Day 13 dawned clear and cold. It was the 27th of June but because we camped at around 8000ft there was a crust of frost on the inside and outside of our tent. Shivering in our lightweight clothes we quickly broke camp and stuffed what food we had into our mouths as we rode up the first climb of the day. We pedaled to 9200ft where we crossed the Continental Divide once again. We followed a rough jeep road for what seemed like forever. Even though we had climbed for miles the day before as well as that morning, we still didn’t head downhill. Instead we would hit a short downhill only to climb a short steep climb up to almost the same elevation as before. By this time we were feeling the effects of not getting enough food the day before and the meager breakfast we had had that morning. I eventually admitted to Joseph that I didn’t feel good and was surprised to find that if anything he felt worse than me. With not much water left and only a few melted candy bars we pressed onward toward a café which would hopefully be a source of thousands of “unhealthy” calories. One thing we had learned by this point in our trip was that it seemed like the more “unhealthy” the food was, the more calories it had, and hence, the better it was suited for our needs. We turned south into a decent headwind as the grade flattened out and after crossing a small bridge we ran into a couple in an SUV. The man was taking pictures of the bridge (I think he was some sort of amateur artist) while the woman was in the vehicle. As the man packed up his paraphernalia we stopped and chatted for a while. It turns that they were ranchers. Joseph asked them how many acres they ran cattle on and they replied that their spread wasn’t that large. They owned 5,000 acres and rented BLM (Bureau of Land Management) land that amounted to 15,000 acres. Suitably impressed we bid our adieus and pedaled on. Luckily while we were talking to them they told us that the café we were counting on for sustenance just happened to be closed today. However there was another restaurant that was not shown on our maps or marked from the road that was just off our route. Boy were we glad we had stopped to chat with random strangers!! We were able to find the alternate restaurant, got some much needed food, and then headed down the valley into air that was becoming increasingly opaque. As it turns out we were heading straight toward a two day old forest fire to the west of our destination, Pinedale. It started out as a slight haze but soon we could actually see clouds of smoke on the horizon. As we got closer the clouds towered higher and higher till you had to crane your neck almost straight up to see their tops. The sky continued to get darker and we started to pass vehicles covered in ash. I was really starting to be concerned that we would ride straight into the fire till our route luckily made a sharp left turn and took us away from the fire. We reached Pinedale, got some groceries to replenish our depleted energy stores, bought a motel room and then shortly after collapsed into our soft beds.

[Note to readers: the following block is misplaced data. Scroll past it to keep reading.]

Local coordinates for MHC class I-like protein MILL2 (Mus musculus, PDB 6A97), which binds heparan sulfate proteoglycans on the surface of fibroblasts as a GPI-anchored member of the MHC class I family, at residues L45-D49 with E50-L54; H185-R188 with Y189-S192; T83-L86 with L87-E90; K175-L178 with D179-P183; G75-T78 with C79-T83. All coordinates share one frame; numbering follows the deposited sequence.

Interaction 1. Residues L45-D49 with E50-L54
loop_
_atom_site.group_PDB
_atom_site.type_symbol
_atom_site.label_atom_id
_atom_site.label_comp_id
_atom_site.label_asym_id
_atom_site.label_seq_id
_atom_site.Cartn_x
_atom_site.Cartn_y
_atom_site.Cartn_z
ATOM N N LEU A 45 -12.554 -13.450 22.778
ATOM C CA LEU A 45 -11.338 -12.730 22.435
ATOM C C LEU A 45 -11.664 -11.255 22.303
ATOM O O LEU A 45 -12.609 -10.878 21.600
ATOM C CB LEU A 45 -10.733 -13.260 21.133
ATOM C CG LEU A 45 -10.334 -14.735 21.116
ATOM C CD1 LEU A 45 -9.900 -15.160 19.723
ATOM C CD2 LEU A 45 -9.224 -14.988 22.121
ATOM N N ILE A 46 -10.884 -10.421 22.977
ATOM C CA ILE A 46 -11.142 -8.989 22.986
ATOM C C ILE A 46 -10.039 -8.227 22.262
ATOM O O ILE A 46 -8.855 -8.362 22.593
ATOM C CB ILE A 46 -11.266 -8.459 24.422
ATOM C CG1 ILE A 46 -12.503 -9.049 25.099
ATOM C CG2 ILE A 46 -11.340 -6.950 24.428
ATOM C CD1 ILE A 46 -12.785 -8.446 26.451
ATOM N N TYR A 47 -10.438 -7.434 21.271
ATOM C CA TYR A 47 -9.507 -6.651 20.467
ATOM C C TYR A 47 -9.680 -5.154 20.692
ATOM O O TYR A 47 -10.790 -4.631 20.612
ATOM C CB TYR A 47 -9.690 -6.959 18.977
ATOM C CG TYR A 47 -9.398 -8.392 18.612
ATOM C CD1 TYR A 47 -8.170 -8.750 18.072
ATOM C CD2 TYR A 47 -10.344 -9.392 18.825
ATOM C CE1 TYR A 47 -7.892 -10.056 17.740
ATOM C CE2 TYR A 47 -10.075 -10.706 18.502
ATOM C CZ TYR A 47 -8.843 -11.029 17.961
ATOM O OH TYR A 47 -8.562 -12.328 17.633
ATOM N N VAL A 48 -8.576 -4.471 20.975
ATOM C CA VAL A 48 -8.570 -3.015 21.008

The next morning we decided take advantage of being in a decent size town to get some stuff done. We needed to do some much-needed laundry, send some extra weight home, buy something to replace my clogged water filter, as well as get some haircuts. It felt weird not to be riding when the sun was 20 degrees above the horizon but it was nice to relax. We spread our stuff out on the motel beds and soon decided that we were carrying too much gear. I sent home an extra tube, some warmer socks, a fleece beanie, waterproof shoe covers, tire sealant, my broken filter, as well as a long sleeve wool base layer. All told we sent home around ten pounds. By this time we both had one set of clothes for riding and one set for sleeping. We did laundry, got our hair trimmed, bought a water purifier, ate some Mexican food, then headed out of town around 1:00. After 25 miles of pavement that went by very quickly we hit gravel roads once again. We started climbing up into the Wyoming high desert. There weren’t any cactus or anything you normally associate with desert; just lots of sagebrush and distant pronghorn antelope. Even though the landscape was what most people would call desolate I was really blown away by the scenery. To the northeast the Wind River Range and the Bridger Wilderness regaled us with views of 10,000+ ft snow-capped peaks. Behind us the remnants of the smoke from the fire still made the horizon hazy but nothing could distract us from the sky above us. One thing that really stood out to me about Wyoming was the sky. Almost always a deep blue with the perfect ratio of fluffy clouds, every curve in the road, of which there were few, revealed yet another postcard quality landscape. Luckily by this time we were being helped along by a strong tailwind. Only about a mile from where we planned to camp for the night, Little Sandy Creek, we met a fellow bike tourist. He was from Holland and had started in New Mexico. On a trip like this were you could literally die if your equipment lets you down in the middle of nowhere, you soon are able to quickly analyze other cyclist's setups. He had a nice bike but I will have to say I was not envious of the amount he was carrying! We had done a lot of research before we left and it was starting to be apparent that it had paid off. He was carrying close to 60lbs of gear versus our 20-25lbs. Whereas we could cover 50 miles in an afternoon, that was about what he did on a good day; but I digress. We pulled into camp, cooked our dehydrated meal of beef stroganoff, and then topped it off with a generous helping of Cheetos. We erected our tent and were able to fall asleep to the sound of a burbling stream and the lowing of curious cattle that had wandered into camp. Little did we know what the next day would hold for us.
|The stuff we sent home|